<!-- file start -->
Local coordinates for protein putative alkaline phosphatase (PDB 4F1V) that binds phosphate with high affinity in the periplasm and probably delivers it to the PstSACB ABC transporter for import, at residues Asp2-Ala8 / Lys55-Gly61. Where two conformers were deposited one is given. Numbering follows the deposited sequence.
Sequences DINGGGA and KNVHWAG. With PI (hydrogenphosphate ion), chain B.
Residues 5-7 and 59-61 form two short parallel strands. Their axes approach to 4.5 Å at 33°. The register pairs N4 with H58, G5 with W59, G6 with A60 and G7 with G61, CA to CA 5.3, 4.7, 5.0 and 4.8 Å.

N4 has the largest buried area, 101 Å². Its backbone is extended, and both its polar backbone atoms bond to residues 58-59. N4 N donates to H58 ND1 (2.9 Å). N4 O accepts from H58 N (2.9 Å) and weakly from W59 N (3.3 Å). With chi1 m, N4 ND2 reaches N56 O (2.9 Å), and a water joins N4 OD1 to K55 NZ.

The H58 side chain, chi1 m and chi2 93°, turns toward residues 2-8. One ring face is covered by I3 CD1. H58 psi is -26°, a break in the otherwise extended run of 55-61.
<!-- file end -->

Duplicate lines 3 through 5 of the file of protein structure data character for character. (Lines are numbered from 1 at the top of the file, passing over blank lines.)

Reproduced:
Residues 5-7 and 59-61 form two short parallel strands. Their axes approach to 4.5 Å at 33°. The register pairs N4 with H58, G5 with W59, G6 with A60 and G7 with G61, CA to CA 5.3, 4.7, 5.0 and 4.8 Å.

N4 has the largest buried area, 101 Å². Its backbone is extended, and both its polar backbone atoms bond to residues 58-59. N4 N donates to H58 ND1 (2.9 Å). N4 O accepts from H58 N (2.9 Å) and weakly from W59 N (3.3 Å). With chi1 m, N4 ND2 reaches N56 O (2.9 Å), and a water joins N4 OD1 to K55 NZ.

The H58 side chain, chi1 m and chi2 93°, turns toward residues 2-8. One ring face is covered by I3 CD1. H58 psi is -26°, a break in the otherwise extended run of 55-61.